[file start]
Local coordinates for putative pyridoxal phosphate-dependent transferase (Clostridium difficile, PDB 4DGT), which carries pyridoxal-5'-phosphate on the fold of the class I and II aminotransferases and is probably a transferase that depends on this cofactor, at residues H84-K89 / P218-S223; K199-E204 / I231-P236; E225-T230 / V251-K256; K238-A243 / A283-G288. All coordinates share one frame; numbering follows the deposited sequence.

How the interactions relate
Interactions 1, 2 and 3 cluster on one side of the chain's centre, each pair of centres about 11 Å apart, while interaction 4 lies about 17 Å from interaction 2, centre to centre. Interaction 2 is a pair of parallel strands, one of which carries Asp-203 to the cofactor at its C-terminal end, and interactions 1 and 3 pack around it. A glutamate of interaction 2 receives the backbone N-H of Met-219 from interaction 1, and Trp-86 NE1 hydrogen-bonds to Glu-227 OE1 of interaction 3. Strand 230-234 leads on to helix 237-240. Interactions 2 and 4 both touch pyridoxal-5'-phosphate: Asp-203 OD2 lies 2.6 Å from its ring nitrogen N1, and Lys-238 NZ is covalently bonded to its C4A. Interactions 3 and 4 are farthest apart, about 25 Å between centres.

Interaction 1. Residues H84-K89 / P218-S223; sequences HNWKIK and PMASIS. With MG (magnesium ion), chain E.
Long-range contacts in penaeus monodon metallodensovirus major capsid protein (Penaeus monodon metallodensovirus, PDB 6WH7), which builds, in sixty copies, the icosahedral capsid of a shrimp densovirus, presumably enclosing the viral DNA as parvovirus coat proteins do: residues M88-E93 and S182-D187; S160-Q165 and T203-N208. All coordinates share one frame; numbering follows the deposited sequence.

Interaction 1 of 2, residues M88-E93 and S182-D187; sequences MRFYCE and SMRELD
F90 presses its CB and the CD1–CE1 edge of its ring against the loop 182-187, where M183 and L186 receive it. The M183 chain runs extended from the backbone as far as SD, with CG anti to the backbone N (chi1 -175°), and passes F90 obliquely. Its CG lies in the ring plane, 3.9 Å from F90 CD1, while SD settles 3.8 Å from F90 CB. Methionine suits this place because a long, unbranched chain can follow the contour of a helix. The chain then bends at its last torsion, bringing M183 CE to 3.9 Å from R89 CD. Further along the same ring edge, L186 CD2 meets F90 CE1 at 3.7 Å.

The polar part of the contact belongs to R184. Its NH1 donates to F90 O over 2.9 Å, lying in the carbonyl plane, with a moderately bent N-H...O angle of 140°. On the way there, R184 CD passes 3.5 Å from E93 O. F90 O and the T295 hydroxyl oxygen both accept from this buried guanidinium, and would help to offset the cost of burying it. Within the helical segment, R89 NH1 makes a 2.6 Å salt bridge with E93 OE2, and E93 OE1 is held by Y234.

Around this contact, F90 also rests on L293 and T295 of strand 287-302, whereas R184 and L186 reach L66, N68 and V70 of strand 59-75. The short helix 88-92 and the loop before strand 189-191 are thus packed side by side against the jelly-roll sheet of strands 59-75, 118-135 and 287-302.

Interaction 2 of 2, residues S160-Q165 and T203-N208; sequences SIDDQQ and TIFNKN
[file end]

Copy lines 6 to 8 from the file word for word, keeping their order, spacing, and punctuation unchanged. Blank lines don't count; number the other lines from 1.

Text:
Interaction 1 of 2, residues M88-E93 and S182-D187; sequences MRFYCE and SMRELD
F90 presses its CB and the CD1–CE1 edge of its ring against the loop 182-187, where M183 and L186 receive it. The M183 chain runs extended from the backbone as far as SD, with CG anti to the backbone N (chi1 -175°), and passes F90 obliquely. Its CG lies in the ring plane, 3.9 Å from F90 CD1, while SD settles 3.8 Å from F90 CB. Methionine suits this place because a long, unbranched chain can follow the contour of a helix. The chain then bends at its last torsion, bringing M183 CE to 3.9 Å from R89 CD. Further along the same ring edge, L186 CD2 meets F90 CE1 at 3.7 Å.

The polar part of the contact belongs to R184. Its NH1 donates to F90 O over 2.9 Å, lying in the carbonyl plane, with a moderately bent N-H...O angle of 140°. On the way there, R184 CD passes 3.5 Å from E93 O. F90 O and the T295 hydroxyl oxygen both accept from this buried guanidinium, and would help to offset the cost of burying it. Within the helical segment, R89 NH1 makes a 2.6 Å salt bridge with E93 OE2, and E93 OE1 is held by Y234.